princes and princesses

...blame Keats.


from childhood to adulthood: ohtori academy, a gilt shangri-la.

The young Utena climbs into a coffin: what is the point in living if you are only going to suffer and then die? You might as well die first and get it all over with. This way, she will never have to suffer the pain of becoming an adult.

In episode 22, "Nemuro Memorial Hall", Chida Tokiko remarks that Mikage and Akio have not aged at all: Akio's reply (going by the fansub translation i have) is that "so long as anyone stays in this garden we call the Academy, a person will never become an adult." (My italics. Interestingly - and fairly unimportantly - the name "Tokiko" is translated as 'time-child' on the Utena Encyclopedia's character page for her).

In the magazine version of George MacDonald's "The Princess and the Goblin", he breaks off the very beginning of the story (a semi-fairytale about a princess and a miner boy and, well, some goblins, which everyone should read whatever age they are) for an exchange between "Mr Editor" and the reader:
"But, Mr. Editor, why do you always write about princesses?"
"Because every little girl is a princess... and there would be no need to say anything about it except that she is always in danger of forgetting her rank, and behaving as if she had grown out of the mud. I have seen little princesses behave like the children of thieves and lying beggars, and this is why they need to be told they are princesses..." (Explanatory notes, Oxford World's Classics edition, 1990)
"Mr Editor" goes on to explain that by making his heroine a princess, he can "give her every beautiful thing [he wants] her to have" (the fact that it highlights the question of class - which is fundamental to the plot - is not mentioned here, for reasons which are fairly obvious).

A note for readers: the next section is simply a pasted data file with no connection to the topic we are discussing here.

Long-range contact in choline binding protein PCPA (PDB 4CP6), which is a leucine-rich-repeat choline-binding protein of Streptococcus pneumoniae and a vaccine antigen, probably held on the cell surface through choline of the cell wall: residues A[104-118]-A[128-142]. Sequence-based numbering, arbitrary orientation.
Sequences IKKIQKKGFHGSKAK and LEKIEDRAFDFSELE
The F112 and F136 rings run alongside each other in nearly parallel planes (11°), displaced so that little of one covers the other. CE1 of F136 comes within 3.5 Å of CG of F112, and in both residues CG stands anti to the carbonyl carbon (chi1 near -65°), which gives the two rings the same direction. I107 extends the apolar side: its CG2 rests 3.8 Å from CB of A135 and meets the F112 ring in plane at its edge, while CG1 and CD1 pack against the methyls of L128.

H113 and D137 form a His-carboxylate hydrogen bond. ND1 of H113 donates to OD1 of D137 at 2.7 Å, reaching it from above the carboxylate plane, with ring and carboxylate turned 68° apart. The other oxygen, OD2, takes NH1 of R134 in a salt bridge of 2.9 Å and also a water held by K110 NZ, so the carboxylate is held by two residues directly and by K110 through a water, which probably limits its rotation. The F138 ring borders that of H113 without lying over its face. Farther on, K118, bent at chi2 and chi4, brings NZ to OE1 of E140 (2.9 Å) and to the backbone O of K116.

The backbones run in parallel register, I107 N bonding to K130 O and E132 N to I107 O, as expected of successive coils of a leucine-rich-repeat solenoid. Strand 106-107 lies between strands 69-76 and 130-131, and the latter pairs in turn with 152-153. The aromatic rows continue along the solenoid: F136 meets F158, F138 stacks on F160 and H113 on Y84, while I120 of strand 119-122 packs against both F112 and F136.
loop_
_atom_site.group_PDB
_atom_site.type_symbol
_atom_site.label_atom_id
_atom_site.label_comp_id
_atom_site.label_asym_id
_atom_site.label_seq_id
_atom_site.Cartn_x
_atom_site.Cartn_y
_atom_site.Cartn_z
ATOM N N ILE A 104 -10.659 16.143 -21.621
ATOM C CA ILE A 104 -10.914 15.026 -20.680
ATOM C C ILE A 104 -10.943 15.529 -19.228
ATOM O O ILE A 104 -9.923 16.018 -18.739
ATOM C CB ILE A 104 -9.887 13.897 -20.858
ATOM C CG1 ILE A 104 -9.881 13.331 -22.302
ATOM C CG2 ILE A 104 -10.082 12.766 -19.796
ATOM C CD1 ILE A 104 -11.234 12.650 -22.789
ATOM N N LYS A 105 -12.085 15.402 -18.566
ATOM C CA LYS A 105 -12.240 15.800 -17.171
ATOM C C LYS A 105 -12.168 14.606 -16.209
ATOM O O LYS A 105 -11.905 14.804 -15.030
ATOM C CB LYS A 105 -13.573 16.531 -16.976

Princes and princesses are special, uncommon in both sense of the word: they add a fairy-tale aspect to any story by their very terminology. In identifying its characters as young royalty, Shoujo Kakumei Utena joins the tradition of European fairy-tales, stories set apart from reality in an imaginary past. A fairy story is a story for children, the way Wakaba's mother reassures her daughter that she is special, and adulthood perhaps lies in defeating the egoism of youth that imagines the self to be royalty and superior, and acknowledging the realities of being one among many.

The Academy is a land of eternal youth - a Shangri-la, whether gilt or no. Anthy and Dios are forever a princess and a prince, as are the miscellaneous other princes and princesses who grace the story with their presence: and even outside of the Academy the prince (a manifestation of the Akio/Anthy/Ends of the World power, in my reading) is eternally young. There are no Kings and Queens.